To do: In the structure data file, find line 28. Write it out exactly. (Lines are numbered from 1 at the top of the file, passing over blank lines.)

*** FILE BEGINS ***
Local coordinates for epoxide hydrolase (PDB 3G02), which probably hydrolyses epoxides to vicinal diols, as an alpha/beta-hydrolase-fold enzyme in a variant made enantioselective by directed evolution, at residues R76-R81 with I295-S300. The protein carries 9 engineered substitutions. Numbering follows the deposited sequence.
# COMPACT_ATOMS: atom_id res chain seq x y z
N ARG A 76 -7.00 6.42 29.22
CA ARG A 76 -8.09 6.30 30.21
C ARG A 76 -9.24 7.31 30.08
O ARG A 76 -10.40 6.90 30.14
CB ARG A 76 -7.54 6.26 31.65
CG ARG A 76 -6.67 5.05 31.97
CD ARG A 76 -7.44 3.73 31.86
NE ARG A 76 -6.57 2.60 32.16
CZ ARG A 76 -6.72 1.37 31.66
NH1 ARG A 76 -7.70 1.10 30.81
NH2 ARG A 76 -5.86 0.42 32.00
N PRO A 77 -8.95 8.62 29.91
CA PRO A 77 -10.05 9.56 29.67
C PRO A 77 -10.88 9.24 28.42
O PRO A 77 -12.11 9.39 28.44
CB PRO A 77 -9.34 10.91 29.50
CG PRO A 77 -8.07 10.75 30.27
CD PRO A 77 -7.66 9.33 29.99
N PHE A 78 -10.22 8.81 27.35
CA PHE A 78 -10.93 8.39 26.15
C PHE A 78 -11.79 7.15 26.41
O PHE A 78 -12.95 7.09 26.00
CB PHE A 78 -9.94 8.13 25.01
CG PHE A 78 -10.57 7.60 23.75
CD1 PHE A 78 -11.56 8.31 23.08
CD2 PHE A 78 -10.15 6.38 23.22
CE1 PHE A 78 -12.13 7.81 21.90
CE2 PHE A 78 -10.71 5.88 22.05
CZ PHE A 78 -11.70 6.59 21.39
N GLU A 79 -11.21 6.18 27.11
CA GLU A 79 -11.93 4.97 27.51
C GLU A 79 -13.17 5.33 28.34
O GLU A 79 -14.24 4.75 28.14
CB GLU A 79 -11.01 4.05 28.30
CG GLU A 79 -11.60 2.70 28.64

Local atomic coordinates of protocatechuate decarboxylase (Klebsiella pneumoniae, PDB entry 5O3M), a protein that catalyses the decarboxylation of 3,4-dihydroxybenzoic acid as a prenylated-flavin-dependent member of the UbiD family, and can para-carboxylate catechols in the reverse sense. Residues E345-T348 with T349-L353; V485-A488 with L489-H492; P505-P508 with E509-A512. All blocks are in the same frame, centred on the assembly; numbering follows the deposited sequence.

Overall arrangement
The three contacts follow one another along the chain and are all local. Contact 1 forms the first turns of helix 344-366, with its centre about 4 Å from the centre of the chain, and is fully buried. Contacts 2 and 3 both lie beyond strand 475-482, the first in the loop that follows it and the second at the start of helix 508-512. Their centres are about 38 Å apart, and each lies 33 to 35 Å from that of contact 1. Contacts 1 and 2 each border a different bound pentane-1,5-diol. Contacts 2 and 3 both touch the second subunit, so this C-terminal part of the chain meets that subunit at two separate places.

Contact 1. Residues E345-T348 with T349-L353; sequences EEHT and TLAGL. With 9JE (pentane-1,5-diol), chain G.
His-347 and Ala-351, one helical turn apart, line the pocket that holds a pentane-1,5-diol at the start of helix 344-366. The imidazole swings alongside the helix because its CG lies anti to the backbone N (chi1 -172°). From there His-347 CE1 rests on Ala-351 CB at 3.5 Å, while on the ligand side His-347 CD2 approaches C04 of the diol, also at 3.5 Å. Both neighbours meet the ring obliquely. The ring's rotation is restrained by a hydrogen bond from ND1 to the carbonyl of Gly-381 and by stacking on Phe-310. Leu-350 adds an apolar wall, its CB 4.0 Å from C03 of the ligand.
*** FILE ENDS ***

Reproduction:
CD2 PHE A 78 -10.15 6.38 23.22